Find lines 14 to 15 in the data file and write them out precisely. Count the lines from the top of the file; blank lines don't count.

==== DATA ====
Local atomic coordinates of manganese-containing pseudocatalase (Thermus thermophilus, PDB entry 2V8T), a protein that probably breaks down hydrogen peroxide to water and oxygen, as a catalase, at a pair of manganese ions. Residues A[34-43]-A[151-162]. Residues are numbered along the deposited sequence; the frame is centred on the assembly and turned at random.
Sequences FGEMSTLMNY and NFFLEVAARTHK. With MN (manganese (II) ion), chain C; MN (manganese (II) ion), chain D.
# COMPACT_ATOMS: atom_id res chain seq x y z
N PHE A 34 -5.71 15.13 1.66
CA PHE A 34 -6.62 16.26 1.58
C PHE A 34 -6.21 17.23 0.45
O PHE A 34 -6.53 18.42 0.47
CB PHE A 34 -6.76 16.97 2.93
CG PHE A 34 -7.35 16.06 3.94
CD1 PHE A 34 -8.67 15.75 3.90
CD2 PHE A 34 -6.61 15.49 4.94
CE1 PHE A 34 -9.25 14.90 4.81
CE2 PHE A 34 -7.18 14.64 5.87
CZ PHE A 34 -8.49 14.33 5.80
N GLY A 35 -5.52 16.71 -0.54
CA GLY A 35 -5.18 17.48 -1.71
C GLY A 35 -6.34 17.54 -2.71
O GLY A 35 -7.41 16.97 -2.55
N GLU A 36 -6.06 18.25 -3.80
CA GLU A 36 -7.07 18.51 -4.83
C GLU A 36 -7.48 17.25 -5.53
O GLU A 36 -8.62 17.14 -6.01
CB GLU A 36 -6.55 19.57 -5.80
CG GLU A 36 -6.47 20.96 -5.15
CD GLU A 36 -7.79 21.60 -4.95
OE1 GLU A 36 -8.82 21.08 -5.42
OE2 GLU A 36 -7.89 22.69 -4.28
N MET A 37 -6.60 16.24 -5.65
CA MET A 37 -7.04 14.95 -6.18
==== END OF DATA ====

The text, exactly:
CZ PHE A 34 -8.49 14.33 5.80
N GLY A 35 -5.52 16.71 -0.54